Batteries (my Barryvox has a battery check every time you turn it on)

We have been getting light dry Utah-like powder here in the Sierra. When you combine that with well over 200 inches in settled snow and over 15 feet of new acculation in March alone, the hazard is tremendous...and invisible. The tree wells look filled, all you see are the tops of trees sticking out of 20 feet of snow. The low density snow around all the branches is just a trap waiting to be sprung. When the snow finally settles, we will see big bowls around the trees. Right now we need to be extra careful.

Originally Posted by spindrift
Well, this thread has provoked me to add to the discussion... Folks should take what both cirquerider and thatsagirl say to heart. Even inbounds. I repeat - even inbounds. Even 10 feet off trail...

Had a tree well experience last week. I was less than two seconds from entering a main trail. I have no idea how many people - including my partner - skied within spitting distance of me. They apparently had no idea either... No joke. The nature of the snow and terrain made me invisible & apparently virtually silent.

For me, the big lesson echos what cirquerider said - with the additional thought that if you choose to carry safety gear and to ski with partners for safety, be sure that your actions make that more than a feel-good exercise. The overhead is almost zero...

Key things we learned:

a) it pays to be sure your partner(s) knows where you are headed - just because they are near you does not mean they are paying attention when you take off
b) agree on a "protocol" for keeping track of one another and regrouping if you get split up - make no "assumptions" about where people are
c) carry spare batteries for all electronics - and carry any tools needed to install them
d) it is not a bad idea to whip out your beacon and do a quick check in search mode if you stop somewhere in tree well terrain and don't see your partner where you expect them to be (and keep in mind that in tree well country beacons are not just for slides anymore!).

Here's the long version:

I had my second tree well experience of the season on the backside of Stevens last week. Same general area as the first (the first was a non-event in itself, but happened the same day as a nearby OB tree well fatality). A reported 20" of fresh snow had fallen last Thursday. Much of it was relatively heavy. Some places were scrubbed - others were pooled with deep-ish snow. The mountain was already pretty cut up. Fresh tracks could be had but required a bit of poking around.

For those who know Stevens, cloudpeak & I skied from Aquarius Face and angled to Orion. Totally standard stuff. She came up behind me and stopped maybe 20 feet away from me in an open area. About 50 - 75 feet from the trail. I then hopped down and around a little corner into a small grove of trees to pick off a few remaining fresh turns before hitting the trail. I assumed she was watching me. What I did not know was that she was looking back up at the mountain when I took off. She turned around and I was gone. She apparently yelled for me & when she got no answer she assumed I had shot directly out to the trail. When she did not find me there, she yelled again & getting no response assumed I had gone around the corner on the trail & she headed down a few twists of the trail to see if I was there. And then waited. And then got concerned - enough that she was just about ping patrol when I finally showed up.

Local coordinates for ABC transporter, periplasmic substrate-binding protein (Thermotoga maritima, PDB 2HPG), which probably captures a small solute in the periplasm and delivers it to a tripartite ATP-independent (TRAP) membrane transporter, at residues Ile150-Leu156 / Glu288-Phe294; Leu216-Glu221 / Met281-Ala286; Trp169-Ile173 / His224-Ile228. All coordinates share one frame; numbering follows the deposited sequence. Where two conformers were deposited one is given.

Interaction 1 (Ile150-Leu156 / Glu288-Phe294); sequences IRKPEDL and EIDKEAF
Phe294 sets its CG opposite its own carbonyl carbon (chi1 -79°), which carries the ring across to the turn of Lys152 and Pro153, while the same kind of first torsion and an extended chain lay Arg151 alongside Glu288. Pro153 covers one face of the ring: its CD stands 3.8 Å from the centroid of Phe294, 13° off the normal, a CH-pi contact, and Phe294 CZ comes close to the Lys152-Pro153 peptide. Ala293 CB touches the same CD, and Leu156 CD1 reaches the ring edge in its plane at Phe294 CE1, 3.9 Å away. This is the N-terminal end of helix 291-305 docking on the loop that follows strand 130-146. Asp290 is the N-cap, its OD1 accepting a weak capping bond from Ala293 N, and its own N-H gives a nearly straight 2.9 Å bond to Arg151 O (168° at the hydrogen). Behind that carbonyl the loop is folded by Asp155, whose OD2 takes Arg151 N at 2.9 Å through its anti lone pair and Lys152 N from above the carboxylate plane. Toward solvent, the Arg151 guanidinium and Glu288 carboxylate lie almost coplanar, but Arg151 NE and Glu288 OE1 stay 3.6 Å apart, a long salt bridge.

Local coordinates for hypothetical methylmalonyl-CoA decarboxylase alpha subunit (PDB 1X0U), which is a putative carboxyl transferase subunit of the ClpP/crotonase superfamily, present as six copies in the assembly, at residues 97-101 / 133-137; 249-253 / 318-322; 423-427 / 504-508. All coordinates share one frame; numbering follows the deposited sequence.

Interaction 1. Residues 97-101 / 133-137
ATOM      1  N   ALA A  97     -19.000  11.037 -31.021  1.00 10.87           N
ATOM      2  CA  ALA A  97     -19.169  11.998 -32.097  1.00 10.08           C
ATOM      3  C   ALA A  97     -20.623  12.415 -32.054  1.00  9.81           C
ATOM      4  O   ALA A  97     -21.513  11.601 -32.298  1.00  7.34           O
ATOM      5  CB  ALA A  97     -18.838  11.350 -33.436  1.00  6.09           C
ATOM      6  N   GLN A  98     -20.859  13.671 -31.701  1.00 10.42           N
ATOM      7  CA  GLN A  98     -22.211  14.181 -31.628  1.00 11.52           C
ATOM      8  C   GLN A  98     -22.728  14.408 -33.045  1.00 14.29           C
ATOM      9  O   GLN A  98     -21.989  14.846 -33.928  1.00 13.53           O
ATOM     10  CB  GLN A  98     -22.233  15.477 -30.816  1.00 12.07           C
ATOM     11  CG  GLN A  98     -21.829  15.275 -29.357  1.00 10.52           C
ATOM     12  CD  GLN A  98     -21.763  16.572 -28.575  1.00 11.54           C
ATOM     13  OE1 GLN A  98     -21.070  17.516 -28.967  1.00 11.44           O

What she did not realize was that in less than 10 seconds (maybe as little as 5?) from when I had looked back and seen her stop, I had gone from standing near her to landing in a tree well. I had taken my baby shot of fresh snow & was turning hard left to head for the trail. I was skiing between two very obvious tree wells & splitting the +/- 8 foot distance between them about 50/50. As I turned left, the wall of the tree well to the outside of my turn gave way - just blew out. This was not even a case of the well hiding itself - the wall was right where it appeared to be - it was just not strong enough to hold a nearby turn. Next thing I knew I was on my back with my skis slightly over my head & jammed up on a tree. The snow was heavy enough to support me in this position & it was relatively easy work to get the skis off. Just luck. However, when I tried to stand I was immediately chest to neck deep. So, first thing I do is shout. No answer. ( I also made the mistake of not doing the whistle thing because my initial reaction was one of "this is not that urgent" - although I'm not sure it would have been heard anyway). Next thing I get the radio out and try to call call as a "courtesy". No answer (turns out she got an incoming beep & then her radio batteries died...). No way to walk out - just not happening in neck deep snow I can't walk in or step on. OK - I have uber-fat skis - I heave the poles and one ski out toward the trail and use the other to incrementally mantle myself through the well past the tree toward the trail. As I came out from under the tree I discovered that I had landed only 10-15 feet from the trail and that the branches of the tree came to the snow line almost exactly at the trail's edge. I literally mantled up through the branches and onto the trail - to the obvious surprise of the lone skier on the trail.